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Ageing, health, and health care

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  • Friedrich Breyer
  • Joan Costa-Font
  • Stefan Felder

Abstract

The population in the developed world has experienced a significant increase in life expectancy over the last 50 years. Simultaneously, while the onset of comorbidities has been deferred to older age groups, health-care expenditure has grown dramatically, primarily owing to the advancement of medical technology and the expansion of individual income levels, along with population ageing in the wake of increased longevity. However, the contribution of population ageing to health expenditure growth is subject to some theoretical and empirical scrutiny. This paper takes the question of ageing and health and health care to the data to evaluate the net impact of ageing. We focus on two main questions, namely the welfare valuation of longevity improvements for various OECD countries, along with the 'red herring' hypothesis which suggests that population ageing has a small and almost negligible impact on health-care expenditure. Our estimates lead us to suggest an average gain in longevity of 4.5 years since 1980, corresponding to about 13.5 per cent of lifetime income of a 20-year-old in 2000. Furthermore, we confirm a weak red-herring claim, that is, that population ageing accounts for only a 0.5 per cent annual growth rate of health-care expenditure. Finally, we find that the rise in longevity leads to a further demand for life-prolonging medical care. Copyright 2010, Oxford University Press.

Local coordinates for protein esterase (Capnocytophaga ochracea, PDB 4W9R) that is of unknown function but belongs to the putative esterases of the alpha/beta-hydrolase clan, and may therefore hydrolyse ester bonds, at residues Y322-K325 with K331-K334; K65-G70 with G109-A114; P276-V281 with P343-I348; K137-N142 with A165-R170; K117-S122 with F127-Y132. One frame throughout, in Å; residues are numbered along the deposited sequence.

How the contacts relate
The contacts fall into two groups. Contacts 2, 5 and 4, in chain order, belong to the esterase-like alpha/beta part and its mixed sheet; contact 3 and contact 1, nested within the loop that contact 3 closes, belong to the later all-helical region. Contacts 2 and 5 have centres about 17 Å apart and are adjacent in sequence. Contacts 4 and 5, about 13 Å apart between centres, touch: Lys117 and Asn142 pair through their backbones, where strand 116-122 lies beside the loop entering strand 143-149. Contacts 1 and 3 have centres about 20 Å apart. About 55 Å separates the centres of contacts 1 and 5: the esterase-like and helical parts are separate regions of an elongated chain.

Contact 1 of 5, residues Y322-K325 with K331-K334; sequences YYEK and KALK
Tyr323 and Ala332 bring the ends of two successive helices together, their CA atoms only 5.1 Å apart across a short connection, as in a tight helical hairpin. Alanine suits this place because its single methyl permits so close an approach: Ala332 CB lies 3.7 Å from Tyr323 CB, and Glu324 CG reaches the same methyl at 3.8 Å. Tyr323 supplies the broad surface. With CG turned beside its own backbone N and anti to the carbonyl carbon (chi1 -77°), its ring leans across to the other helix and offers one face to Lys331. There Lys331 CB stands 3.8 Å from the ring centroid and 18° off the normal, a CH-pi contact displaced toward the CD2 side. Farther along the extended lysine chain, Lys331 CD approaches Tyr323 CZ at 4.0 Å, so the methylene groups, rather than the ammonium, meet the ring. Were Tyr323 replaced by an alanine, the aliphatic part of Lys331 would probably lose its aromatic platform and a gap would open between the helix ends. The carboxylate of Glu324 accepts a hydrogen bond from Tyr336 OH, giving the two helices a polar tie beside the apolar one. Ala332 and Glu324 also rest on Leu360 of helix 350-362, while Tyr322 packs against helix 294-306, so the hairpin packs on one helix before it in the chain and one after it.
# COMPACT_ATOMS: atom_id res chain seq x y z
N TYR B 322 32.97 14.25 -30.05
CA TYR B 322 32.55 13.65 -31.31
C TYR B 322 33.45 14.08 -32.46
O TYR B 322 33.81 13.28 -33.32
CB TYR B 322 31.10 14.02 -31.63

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File URL: http://hdl.handle.net/10.1093/oxrep/grq032
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Bibliographic Info

Article provided by Oxford University Press in its journal Oxford Review of Economic Policy.

Volume (Year): 26 (2010)
Issue (Month): 4 (Winter)
Pages: 674-690

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Handle: RePEc:oup:oxford:v:26:y:2010:i:4:p:674-690

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Web page: http://oxrep.oupjournals.org/

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Cited by:
  1. Murphy, Michael & Martikainen, Pekka, 2013. "Use of hospital and long-term institutional care services in relation to proximity to death among older people in Finland," Social Science & Medicine, Elsevier, vol. 88(C), pages 39-47.
  2. Werding, Martin & McLennan, Stuart, 2011. "International portability of health-cost coverage : concepts and experience," Social Protection Discussion Papers 63929, The World Bank.
  3. Bartolucci, Francesco & Giorgio E., Montanari & Pandolfi, Silvia, 2012. "Item selection by an extended Latent Class model: An application to nursing homes evaluation," MPRA Paper 38757, University Library of Munich, Germany.
  4. Hans Pitlik & Margit Schratzenstaller, 2011. "Growth Implications of Structure and Size of Public Sectors," WIFO Working Papers 404, WIFO.

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